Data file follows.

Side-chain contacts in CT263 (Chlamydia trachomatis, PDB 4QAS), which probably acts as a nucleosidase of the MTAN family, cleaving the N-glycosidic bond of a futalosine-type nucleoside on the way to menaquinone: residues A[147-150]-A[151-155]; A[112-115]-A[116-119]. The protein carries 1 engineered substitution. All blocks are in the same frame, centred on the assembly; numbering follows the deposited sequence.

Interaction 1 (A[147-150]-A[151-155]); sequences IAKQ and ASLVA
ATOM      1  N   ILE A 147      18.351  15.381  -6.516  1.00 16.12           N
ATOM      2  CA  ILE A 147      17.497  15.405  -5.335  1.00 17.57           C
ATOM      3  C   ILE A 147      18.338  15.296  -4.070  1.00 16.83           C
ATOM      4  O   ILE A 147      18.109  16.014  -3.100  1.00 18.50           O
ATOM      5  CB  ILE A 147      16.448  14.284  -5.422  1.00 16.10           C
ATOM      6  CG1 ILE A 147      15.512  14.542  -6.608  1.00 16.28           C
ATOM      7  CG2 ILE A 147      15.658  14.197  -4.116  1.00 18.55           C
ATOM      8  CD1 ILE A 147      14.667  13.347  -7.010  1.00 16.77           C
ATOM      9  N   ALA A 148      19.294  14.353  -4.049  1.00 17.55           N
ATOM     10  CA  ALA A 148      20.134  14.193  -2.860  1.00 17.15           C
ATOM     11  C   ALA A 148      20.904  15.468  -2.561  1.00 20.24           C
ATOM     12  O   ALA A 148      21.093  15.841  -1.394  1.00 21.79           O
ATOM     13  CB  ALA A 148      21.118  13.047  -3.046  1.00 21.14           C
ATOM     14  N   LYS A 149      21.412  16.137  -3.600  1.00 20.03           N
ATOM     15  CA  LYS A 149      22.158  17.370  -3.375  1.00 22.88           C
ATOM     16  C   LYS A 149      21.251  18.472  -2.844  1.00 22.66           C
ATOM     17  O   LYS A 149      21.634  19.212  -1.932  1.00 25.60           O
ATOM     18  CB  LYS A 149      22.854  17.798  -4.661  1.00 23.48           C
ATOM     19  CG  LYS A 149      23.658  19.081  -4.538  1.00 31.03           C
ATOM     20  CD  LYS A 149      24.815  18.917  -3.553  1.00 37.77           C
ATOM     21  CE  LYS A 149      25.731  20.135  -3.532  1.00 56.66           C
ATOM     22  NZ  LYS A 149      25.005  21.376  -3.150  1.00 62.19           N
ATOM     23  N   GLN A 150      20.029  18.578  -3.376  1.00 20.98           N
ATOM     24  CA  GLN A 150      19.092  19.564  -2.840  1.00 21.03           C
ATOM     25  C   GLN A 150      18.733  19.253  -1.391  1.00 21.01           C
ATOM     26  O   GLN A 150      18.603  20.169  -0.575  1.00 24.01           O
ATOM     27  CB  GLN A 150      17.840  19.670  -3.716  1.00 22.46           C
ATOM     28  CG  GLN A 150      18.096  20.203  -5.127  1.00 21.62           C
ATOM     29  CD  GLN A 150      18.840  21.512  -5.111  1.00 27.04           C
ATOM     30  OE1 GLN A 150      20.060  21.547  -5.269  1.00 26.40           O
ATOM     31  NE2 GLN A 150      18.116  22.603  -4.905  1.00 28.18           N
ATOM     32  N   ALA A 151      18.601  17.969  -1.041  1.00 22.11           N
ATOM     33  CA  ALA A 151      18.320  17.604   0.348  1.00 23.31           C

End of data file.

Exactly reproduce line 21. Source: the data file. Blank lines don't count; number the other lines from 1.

ATOM     19  CG  LYS A 149      23.658  19.081  -4.538  1.00 31.03           C